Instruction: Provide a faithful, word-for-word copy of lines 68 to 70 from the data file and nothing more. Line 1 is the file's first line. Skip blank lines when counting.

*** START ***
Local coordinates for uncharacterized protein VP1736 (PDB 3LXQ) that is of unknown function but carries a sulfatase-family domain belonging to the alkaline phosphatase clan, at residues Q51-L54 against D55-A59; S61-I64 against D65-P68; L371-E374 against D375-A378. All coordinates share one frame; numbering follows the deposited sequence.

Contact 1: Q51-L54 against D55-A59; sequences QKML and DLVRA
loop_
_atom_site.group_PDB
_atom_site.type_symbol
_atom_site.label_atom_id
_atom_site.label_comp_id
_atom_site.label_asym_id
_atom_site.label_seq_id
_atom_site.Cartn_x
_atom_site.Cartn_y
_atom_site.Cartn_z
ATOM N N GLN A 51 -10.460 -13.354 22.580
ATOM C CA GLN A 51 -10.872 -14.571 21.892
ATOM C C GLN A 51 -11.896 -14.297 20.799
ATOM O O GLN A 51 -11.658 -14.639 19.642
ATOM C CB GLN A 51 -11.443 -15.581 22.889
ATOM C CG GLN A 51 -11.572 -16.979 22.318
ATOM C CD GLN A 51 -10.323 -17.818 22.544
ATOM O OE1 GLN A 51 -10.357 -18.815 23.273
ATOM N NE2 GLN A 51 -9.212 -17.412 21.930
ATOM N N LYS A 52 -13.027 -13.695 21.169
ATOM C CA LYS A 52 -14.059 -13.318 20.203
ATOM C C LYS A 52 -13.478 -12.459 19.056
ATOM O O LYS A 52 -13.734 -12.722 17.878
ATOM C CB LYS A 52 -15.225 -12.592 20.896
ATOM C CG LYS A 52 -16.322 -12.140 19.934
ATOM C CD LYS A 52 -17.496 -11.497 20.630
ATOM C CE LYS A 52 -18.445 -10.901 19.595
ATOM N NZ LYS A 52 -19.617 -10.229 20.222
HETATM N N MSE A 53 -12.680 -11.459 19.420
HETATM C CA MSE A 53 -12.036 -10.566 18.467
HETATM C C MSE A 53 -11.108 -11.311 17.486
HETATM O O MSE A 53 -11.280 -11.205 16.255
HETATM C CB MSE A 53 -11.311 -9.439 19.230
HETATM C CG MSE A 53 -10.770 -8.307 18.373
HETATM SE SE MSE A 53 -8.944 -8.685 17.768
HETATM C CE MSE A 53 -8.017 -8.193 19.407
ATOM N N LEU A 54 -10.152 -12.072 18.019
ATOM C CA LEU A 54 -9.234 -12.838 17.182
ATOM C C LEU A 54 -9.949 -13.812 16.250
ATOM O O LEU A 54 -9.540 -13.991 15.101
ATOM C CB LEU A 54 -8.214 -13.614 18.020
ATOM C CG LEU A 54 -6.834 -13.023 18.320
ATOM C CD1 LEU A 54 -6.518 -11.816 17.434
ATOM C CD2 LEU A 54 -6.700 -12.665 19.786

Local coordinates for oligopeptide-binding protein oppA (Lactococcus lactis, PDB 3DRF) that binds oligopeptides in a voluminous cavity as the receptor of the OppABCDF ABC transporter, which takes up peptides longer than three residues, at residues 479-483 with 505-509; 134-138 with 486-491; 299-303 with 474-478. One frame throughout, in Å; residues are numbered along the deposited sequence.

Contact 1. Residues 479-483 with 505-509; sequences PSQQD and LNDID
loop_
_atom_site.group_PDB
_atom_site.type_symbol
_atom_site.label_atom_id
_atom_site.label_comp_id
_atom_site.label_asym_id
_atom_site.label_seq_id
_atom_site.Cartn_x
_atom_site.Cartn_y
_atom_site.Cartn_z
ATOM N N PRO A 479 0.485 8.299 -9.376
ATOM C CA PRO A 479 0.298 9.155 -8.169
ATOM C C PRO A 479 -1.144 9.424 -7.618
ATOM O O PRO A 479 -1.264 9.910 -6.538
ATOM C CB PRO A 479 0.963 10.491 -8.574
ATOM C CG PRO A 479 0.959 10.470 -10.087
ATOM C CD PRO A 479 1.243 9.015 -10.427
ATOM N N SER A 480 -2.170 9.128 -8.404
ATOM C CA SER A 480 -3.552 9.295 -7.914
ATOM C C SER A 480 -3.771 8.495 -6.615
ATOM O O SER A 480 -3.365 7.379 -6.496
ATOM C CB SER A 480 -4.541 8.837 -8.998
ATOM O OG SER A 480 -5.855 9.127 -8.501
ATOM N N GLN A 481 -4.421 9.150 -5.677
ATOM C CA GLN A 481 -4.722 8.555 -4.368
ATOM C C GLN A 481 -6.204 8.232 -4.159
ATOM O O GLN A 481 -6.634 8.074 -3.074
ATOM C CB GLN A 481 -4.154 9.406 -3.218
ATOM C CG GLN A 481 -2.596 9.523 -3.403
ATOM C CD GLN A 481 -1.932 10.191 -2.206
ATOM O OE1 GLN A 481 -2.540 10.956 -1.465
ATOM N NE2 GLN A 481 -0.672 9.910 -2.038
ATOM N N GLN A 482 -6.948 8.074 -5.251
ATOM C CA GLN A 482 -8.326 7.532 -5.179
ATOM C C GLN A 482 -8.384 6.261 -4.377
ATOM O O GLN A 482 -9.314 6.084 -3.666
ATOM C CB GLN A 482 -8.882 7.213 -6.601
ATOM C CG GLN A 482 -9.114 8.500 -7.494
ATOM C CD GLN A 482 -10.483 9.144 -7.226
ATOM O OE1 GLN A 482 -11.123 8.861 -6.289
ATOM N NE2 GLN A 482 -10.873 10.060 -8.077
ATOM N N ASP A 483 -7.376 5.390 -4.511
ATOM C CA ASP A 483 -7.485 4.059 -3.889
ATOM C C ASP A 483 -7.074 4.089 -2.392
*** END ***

ATOM C C SER A 480 -3.771 8.495 -6.615
ATOM O O SER A 480 -3.365 7.379 -6.496
ATOM C CB SER A 480 -4.541 8.837 -8.998